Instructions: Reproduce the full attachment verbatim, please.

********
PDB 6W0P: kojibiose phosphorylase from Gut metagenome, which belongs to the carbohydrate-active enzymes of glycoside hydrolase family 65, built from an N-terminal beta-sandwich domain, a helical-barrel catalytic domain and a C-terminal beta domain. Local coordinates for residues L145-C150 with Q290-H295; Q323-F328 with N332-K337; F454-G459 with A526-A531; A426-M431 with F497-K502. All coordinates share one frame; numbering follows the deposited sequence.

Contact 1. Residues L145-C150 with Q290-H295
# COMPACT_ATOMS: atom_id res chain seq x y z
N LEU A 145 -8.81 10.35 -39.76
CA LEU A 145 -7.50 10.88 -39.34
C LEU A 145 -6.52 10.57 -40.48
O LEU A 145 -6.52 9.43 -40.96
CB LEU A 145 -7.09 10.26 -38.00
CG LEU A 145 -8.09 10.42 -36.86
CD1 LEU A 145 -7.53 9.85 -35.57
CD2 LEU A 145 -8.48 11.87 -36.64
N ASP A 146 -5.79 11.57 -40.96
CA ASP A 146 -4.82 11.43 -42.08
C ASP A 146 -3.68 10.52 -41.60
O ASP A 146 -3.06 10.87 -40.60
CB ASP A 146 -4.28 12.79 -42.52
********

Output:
PDB 6W0P: kojibiose phosphorylase from Gut metagenome, which belongs to the carbohydrate-active enzymes of glycoside hydrolase family 65, built from an N-terminal beta-sandwich domain, a helical-barrel catalytic domain and a C-terminal beta domain. Local coordinates for residues L145-C150 with Q290-H295; Q323-F328 with N332-K337; F454-G459 with A526-A531; A426-M431 with F497-K502. All coordinates share one frame; numbering follows the deposited sequence.

Contact 1. Residues L145-C150 with Q290-H295
# COMPACT_ATOMS: atom_id res chain seq x y z
N LEU A 145 -8.81 10.35 -39.76
CA LEU A 145 -7.50 10.88 -39.34
C LEU A 145 -6.52 10.57 -40.48
O LEU A 145 -6.52 9.43 -40.96
CB LEU A 145 -7.09 10.26 -38.00
CG LEU A 145 -8.09 10.42 -36.86
CD1 LEU A 145 -7.53 9.85 -35.57
CD2 LEU A 145 -8.48 11.87 -36.64
N ASP A 146 -5.79 11.57 -40.96
CA ASP A 146 -4.82 11.43 -42.08
C ASP A 146 -3.68 10.52 -41.60
O ASP A 146 -3.06 10.87 -40.60
CB ASP A 146 -4.28 12.79 -42.52